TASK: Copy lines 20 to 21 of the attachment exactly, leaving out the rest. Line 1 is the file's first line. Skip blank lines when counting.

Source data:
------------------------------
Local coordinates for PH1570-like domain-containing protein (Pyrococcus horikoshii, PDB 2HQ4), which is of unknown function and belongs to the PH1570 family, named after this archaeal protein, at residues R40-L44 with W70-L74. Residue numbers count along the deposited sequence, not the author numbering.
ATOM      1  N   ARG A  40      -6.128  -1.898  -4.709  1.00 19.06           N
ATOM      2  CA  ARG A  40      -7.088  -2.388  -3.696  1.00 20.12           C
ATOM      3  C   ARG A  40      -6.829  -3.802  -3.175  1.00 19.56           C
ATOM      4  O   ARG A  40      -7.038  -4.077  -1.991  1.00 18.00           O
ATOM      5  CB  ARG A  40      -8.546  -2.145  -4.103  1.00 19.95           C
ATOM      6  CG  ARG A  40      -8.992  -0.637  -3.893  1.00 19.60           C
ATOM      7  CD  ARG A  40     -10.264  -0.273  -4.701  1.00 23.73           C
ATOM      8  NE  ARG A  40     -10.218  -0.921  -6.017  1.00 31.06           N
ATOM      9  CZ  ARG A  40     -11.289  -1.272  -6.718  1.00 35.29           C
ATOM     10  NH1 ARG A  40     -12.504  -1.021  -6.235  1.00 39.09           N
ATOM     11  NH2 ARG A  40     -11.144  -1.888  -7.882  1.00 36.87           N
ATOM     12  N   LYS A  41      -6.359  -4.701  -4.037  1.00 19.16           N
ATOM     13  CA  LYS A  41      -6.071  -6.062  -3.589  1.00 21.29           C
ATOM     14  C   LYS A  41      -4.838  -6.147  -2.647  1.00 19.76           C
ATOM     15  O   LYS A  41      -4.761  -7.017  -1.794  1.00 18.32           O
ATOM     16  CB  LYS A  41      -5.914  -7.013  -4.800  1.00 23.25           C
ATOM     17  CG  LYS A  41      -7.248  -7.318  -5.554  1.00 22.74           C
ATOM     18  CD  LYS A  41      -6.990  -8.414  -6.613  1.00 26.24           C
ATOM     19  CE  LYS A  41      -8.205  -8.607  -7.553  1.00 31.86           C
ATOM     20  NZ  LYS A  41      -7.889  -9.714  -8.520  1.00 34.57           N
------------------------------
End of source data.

ATOM     19  CE  LYS A  41      -8.205  -8.607  -7.553  1.00 31.86           C
ATOM     20  NZ  LYS A  41      -7.889  -9.714  -8.520  1.00 34.57           N